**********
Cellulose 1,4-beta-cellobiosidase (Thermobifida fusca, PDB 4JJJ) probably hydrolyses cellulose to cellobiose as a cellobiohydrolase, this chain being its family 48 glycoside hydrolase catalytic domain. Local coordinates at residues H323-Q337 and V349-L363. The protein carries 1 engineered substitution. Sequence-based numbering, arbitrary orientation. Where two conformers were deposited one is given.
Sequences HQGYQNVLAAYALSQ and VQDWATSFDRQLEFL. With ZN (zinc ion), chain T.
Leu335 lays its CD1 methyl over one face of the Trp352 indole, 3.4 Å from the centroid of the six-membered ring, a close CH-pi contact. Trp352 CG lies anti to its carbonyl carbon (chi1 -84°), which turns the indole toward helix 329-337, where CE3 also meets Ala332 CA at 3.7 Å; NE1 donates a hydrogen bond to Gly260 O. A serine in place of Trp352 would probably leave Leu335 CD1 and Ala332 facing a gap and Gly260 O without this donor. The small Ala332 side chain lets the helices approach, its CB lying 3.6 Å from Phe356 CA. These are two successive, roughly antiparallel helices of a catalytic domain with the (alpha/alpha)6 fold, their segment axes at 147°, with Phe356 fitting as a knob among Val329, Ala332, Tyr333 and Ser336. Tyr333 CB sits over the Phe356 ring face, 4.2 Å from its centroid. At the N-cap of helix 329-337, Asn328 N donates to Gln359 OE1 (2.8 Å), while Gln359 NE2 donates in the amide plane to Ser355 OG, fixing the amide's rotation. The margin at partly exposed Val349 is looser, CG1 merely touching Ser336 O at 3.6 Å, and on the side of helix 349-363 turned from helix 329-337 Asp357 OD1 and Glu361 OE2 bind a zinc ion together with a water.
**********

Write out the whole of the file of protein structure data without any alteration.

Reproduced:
Cellulose 1,4-beta-cellobiosidase (Thermobifida fusca, PDB 4JJJ) probably hydrolyses cellulose to cellobiose as a cellobiohydrolase, this chain being its family 48 glycoside hydrolase catalytic domain. Local coordinates at residues H323-Q337 and V349-L363. The protein carries 1 engineered substitution. Sequence-based numbering, arbitrary orientation. Where two conformers were deposited one is given.
Sequences HQGYQNVLAAYALSQ and VQDWATSFDRQLEFL. With ZN (zinc ion), chain T.
Leu335 lays its CD1 methyl over one face of the Trp352 indole, 3.4 Å from the centroid of the six-membered ring, a close CH-pi contact. Trp352 CG lies anti to its carbonyl carbon (chi1 -84°), which turns the indole toward helix 329-337, where CE3 also meets Ala332 CA at 3.7 Å; NE1 donates a hydrogen bond to Gly260 O. A serine in place of Trp352 would probably leave Leu335 CD1 and Ala332 facing a gap and Gly260 O without this donor. The small Ala332 side chain lets the helices approach, its CB lying 3.6 Å from Phe356 CA. These are two successive, roughly antiparallel helices of a catalytic domain with the (alpha/alpha)6 fold, their segment axes at 147°, with Phe356 fitting as a knob among Val329, Ala332, Tyr333 and Ser336. Tyr333 CB sits over the Phe356 ring face, 4.2 Å from its centroid. At the N-cap of helix 329-337, Asn328 N donates to Gln359 OE1 (2.8 Å), while Gln359 NE2 donates in the amide plane to Ser355 OG, fixing the amide's rotation. The margin at partly exposed Val349 is looser, CG1 merely touching Ser336 O at 3.6 Å, and on the side of helix 349-363 turned from helix 329-337 Asp357 OD1 and Glu361 OE2 bind a zinc ion together with a water.